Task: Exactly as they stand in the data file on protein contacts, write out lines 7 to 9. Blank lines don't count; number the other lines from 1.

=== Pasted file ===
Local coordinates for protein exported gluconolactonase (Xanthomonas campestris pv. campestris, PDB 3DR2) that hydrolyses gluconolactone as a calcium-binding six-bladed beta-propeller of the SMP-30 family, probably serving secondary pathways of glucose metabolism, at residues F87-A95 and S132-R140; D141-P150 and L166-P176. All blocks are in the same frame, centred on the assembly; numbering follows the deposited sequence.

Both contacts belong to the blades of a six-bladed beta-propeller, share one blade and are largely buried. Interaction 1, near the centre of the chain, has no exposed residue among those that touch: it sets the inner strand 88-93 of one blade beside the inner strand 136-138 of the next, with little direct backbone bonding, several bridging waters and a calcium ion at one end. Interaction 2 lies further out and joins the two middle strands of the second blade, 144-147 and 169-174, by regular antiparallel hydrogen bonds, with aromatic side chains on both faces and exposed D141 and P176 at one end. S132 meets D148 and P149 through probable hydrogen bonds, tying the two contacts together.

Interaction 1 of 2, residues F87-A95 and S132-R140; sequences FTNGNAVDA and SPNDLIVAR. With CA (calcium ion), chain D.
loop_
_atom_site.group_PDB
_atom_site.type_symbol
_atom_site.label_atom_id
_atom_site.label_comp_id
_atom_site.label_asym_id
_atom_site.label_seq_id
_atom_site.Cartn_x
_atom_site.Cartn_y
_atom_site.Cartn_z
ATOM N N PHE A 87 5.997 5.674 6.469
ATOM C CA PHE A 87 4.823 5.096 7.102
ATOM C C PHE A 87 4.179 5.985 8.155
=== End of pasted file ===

_atom_site.label_atom_id
_atom_site.label_comp_id
_atom_site.label_asym_id